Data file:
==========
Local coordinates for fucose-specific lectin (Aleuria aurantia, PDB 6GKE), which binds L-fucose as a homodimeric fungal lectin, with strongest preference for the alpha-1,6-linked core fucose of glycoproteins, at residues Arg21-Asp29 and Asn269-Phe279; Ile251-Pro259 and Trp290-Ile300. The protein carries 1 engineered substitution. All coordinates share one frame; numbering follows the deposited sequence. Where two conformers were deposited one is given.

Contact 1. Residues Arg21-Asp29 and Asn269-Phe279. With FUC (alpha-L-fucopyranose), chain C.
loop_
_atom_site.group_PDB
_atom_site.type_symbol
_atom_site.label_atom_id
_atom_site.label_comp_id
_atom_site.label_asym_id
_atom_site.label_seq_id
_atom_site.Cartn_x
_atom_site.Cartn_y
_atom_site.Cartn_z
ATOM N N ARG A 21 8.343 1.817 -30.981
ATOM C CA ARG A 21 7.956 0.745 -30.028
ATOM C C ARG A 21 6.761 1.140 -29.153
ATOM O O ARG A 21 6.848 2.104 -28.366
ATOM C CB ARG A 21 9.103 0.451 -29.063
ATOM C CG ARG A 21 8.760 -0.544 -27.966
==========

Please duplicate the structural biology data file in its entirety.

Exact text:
Local coordinates for fucose-specific lectin (Aleuria aurantia, PDB 6GKE), which binds L-fucose as a homodimeric fungal lectin, with strongest preference for the alpha-1,6-linked core fucose of glycoproteins, at residues Arg21-Asp29 and Asn269-Phe279; Ile251-Pro259 and Trp290-Ile300. The protein carries 1 engineered substitution. All coordinates share one frame; numbering follows the deposited sequence. Where two conformers were deposited one is given.

Contact 1. Residues Arg21-Asp29 and Asn269-Phe279. With FUC (alpha-L-fucopyranose), chain C.
loop_
_atom_site.group_PDB
_atom_site.type_symbol
_atom_site.label_atom_id
_atom_site.label_comp_id
_atom_site.label_asym_id
_atom_site.label_seq_id
_atom_site.Cartn_x
_atom_site.Cartn_y
_atom_site.Cartn_z
ATOM N N ARG A 21 8.343 1.817 -30.981
ATOM C CA ARG A 21 7.956 0.745 -30.028
ATOM C C ARG A 21 6.761 1.140 -29.153
ATOM O O ARG A 21 6.848 2.104 -28.366
ATOM C CB ARG A 21 9.103 0.451 -29.063
ATOM C CG ARG A 21 8.760 -0.544 -27.966